World Investment Report 1998

Trends and Determinants

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Prepared by the United Nations Conference on Trade and Development (UNCTAD), the World Investment Report 1998 (WIR98) provides an analysis of current trends at the global and regional levels in Foreign Direct Investment (FDI) and international production by transnational corporations (TNCs). It discusses specific issues related to the role and impact of FDI in various parts of the world, including, among others, the implications of the recent financial crisis in Asia for FDI, in and by, the affected countries and other economies. The Report also reviews the locational determinants of flows of FDI to host countries and examines the evolving nature of those determinants as TNCs adjust their strategies to the changing global economic environment and increased competitive pressures.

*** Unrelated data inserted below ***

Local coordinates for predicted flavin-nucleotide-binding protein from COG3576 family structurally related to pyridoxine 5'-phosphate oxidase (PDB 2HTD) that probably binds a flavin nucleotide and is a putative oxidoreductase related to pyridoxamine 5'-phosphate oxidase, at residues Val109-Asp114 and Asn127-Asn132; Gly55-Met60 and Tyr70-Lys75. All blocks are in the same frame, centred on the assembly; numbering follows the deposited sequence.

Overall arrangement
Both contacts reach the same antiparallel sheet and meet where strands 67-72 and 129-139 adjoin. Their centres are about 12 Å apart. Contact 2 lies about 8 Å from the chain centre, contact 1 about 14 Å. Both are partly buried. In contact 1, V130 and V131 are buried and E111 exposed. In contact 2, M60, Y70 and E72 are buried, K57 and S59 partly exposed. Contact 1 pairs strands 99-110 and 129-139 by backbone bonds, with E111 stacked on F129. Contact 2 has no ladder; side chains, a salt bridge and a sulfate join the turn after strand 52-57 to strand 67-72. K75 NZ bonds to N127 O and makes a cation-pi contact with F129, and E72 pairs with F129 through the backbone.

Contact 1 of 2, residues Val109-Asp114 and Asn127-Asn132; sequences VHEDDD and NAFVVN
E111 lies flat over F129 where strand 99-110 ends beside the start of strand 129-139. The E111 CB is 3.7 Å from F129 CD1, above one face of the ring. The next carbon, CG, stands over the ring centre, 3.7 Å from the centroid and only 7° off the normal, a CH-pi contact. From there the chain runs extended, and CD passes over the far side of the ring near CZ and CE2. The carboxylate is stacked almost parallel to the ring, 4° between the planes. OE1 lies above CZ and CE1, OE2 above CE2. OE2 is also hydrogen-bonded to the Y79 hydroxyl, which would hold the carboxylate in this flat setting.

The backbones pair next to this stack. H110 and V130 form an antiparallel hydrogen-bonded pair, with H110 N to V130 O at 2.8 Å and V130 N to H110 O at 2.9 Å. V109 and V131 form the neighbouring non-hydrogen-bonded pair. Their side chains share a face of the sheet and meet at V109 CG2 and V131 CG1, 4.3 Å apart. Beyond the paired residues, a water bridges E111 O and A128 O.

Latin America and the Caribbean

Inward foreign direct investment (FDI) in Latin America and the Caribbean was comparatively low between the early 1970s and the early 1990s, and even declined during a part of the “lost decade” of the 1980s. This was largely a consequence of poor economic performance, mainly resulting from the debt crisis in the region. From 1991 onwards, however, this trend was reversed, as Latin America began to receive substantial and growing FDI inflows. Even Mexico’s 1994-1995 peso crisis did not discourage foreign direct investors. Indeed, during 1995-1997, FDI flows into the region grew more than twice as fast as flows to all other developing countries as a whole.


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